- The adrenaline thrill of the journey exceeds the soporific effect of arrival.
- No matter how extremely remote the station or town, gas and food are cheaper than in California: we’re being taken for a ride out here.
- Boulder, like Santa Cruz, Berkeley or other college towns is a cut above the average but with the same mix of university people, boutiques, gourmet bistroes and cheap eateries, chain and box stores, and more than a few tourists. The sense of artifice is always in the air.
- Our two lane blacktops are in better condition than our freeways.
- I can drive almost 2000 miles without TV of any kind, but can’t go a day without wi-fi.
- GPS is a luxury; maps work. I relied on them entirely.
- Backroads are majestic and magical; freeways are like never leaving home.
- The most horrific bump was on a freeway just miles out of San Francisco. I discovered, on arrival, thanks to another driver telling me, that my tail lights were all out. I found the light assemblies on both sides had been jarred out of their receptacles, fallen down into the trunk well and were useless–maybe for the entire trip! I may have driven to Boulder without tail or brake lights the entire way.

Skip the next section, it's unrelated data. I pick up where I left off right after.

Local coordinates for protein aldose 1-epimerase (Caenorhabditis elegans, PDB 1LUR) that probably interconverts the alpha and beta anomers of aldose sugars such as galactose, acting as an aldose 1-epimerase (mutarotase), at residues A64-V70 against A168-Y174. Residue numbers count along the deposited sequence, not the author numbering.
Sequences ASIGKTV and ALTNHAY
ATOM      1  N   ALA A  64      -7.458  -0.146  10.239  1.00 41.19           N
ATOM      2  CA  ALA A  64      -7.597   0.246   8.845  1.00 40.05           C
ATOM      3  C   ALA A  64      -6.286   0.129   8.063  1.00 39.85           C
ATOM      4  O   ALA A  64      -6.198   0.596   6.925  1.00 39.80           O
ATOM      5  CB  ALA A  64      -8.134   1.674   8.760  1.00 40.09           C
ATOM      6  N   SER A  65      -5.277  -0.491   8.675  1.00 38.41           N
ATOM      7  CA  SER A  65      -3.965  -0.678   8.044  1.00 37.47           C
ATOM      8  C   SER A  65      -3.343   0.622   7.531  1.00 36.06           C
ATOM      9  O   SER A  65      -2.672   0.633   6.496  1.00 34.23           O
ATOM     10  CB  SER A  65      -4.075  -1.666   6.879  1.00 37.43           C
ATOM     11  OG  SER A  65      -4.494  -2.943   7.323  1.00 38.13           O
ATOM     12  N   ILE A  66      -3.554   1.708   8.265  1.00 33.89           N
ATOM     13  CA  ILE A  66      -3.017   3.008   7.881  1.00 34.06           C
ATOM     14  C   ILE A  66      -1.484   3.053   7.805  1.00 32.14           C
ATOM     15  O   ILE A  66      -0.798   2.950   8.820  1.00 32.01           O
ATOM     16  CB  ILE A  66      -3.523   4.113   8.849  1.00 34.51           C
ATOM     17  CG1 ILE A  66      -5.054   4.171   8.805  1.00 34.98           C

- Travelers depend on the kindness of strangers and I was never let down. It isn’t the obsequious sort of attention that the tourist trade creates, not on the backroads; it’s more a genuine openness and curiosity about those who come from other places.
In December I return to San Francisco, on different roads, ahead, I hope, of the winter snows.